Geneva Model XS
Geneva Lab, www.genevalab.com.au
Bluetooth, Aux & FM sources; folds up for travelling
Overly sensitive touch controls; Bluetooth hum
The Geneva Sound System Model XS is a small, portable speaker system that sticks to Geneva’s visual aesthetic. The Bluetooth-enabled speaker – which doubles as a travel alarm clock – includes a built-in rechargeable battery.
The XS lives inside a clamshell case, and is attached by pins. When closed up, the case measures about 16cm wide, 11cm tall and 5cm deep; it latches shut snugly and securely, with integrated magnets to help seal the deal.
When you want to use the XS, you open the case. But rather than remove the speaker from its cosy confines, you fold it into a triangle by latching the top of the case into grooves on the top of the XS itself. It’s an effortless connection, and the overall design is much like that of a 1970s travel alarm clock.
Geneva describes the case’s exterior as ‘leather-like’. We don’t quite share that assessment, but the case is made of some nice material. The case’s colour matches the XS inside – the model we reviewed was white, but the XS is also available in black and red.
Once you’ve set things up properly, the XS lights up its LED panel, which glows from behind the speaker grill in the upper-right corner.
A small indentation on the right edge of the speaker indicates a touch- sensitive power button. Press it, and the XS launches a brief startup process – as LEDs dance across the front of the speaker – before illuminating a series of other touch-sensitive controls: alarm (a bell), radio tuning controls (left and right arrows), mode (M), clock (a clock icon), and volume down (–) and up (+).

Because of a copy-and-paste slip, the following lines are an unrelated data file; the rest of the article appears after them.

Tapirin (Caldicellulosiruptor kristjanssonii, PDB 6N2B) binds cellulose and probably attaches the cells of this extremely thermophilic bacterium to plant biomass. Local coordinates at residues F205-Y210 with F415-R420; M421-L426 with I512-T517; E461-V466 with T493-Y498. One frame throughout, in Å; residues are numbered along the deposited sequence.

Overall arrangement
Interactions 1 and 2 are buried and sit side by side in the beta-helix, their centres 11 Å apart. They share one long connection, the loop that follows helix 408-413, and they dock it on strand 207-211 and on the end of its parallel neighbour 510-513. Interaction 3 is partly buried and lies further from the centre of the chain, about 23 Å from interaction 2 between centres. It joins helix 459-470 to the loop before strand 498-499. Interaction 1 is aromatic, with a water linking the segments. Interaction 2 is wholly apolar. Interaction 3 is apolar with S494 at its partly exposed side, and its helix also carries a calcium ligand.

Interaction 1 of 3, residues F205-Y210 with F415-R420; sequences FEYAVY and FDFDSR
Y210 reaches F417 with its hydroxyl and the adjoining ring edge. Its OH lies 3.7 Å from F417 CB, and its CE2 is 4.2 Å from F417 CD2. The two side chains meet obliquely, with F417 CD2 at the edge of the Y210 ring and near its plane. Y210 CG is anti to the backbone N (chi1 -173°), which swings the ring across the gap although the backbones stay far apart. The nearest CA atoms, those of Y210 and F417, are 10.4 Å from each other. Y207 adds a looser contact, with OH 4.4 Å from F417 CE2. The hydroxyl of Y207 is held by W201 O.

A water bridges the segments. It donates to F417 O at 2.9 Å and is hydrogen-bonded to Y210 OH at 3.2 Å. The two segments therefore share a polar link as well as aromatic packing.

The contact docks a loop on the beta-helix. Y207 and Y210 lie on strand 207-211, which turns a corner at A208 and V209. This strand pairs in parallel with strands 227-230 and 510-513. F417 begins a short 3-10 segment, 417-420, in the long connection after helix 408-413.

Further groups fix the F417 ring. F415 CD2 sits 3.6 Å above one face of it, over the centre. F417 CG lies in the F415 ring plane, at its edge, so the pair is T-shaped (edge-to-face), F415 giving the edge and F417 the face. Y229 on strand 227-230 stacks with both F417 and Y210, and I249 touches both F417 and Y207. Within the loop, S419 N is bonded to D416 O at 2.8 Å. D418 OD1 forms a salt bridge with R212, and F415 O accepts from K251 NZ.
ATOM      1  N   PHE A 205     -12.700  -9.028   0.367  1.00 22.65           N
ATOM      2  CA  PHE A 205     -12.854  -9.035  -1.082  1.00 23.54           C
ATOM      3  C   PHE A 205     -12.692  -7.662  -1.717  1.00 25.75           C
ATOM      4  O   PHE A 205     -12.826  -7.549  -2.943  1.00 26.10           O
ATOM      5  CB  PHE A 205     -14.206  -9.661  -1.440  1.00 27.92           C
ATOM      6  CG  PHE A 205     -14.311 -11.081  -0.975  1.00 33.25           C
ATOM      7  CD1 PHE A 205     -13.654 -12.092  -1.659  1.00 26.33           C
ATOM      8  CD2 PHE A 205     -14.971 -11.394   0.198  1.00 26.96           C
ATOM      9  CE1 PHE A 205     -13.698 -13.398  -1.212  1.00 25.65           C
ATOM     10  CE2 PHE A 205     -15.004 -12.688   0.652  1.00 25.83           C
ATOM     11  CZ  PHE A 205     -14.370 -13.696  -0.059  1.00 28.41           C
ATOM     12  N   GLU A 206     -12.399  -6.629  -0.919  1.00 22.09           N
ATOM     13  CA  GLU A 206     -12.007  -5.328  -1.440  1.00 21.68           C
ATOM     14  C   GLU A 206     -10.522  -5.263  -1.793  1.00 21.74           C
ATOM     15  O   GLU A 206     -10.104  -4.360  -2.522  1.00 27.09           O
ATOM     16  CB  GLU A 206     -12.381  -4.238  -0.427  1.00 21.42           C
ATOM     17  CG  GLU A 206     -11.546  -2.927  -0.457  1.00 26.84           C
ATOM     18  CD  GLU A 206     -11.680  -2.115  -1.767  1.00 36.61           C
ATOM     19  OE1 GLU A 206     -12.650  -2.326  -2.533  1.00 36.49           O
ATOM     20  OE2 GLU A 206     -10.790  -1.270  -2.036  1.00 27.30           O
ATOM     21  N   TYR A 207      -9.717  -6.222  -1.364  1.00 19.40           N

We generally dislike touch-sensitive controls on speakers, and we don’t love them on the Geneva XS. It’s too easy to graze the wrong button accidentally, and we prefer the tactile response of a real button on this sort of hardware. We also found that if we moved the unit while it was powered on – touching both the front face of the speaker and the rear of the clamshell case – the XS would mistakenly believe we were trying to trigger various buttons. These minor annoyances aren’t deal-breakers, but they’re less than ideal.
Setting the clock on the XS isn’t too difficult, and in an advantage over the Model S (www.macworld.com .au/16715), you can set and schedule the clock’s single alarm directly on the unit itself – there’s no need to use a remote (which is good, because the XS doesn’t include one). For your alarm sound, you can choose either FM radio or a buzzer.
On the back of the speaker sit the power-adapter connection and a 3.5mm Aux audio input for connecting a non-Bluetooth source. On the bottom-left side of the XS, you’ll find a telescoping FM antenna.
Bluetooth pairing is straightforward; We successfully paired my iPhone and Mac with the XS without difficulty. Bluetooth audio sounds quite good – rather on par with that of the Jawbone Jambox – with wired performance a tad better.
The FM radio is a nice touch, but You can’t save station presets, so navigating between stations is a hassle.
The XS exhibited a crackly hum when powered on and in Bluetooth mode but without music playing from a Bluetooth source. This wasn’t an issue when listening to music through the speaker, and it was never severe, but the hum was audible whenever my iPhone or Mac stopped playback.
Macworld Australia’s buying advice.
If you’re looking for a good-sounding, compact Bluetooth speaker and/or need a travel alarm clock, the XS is a viable option.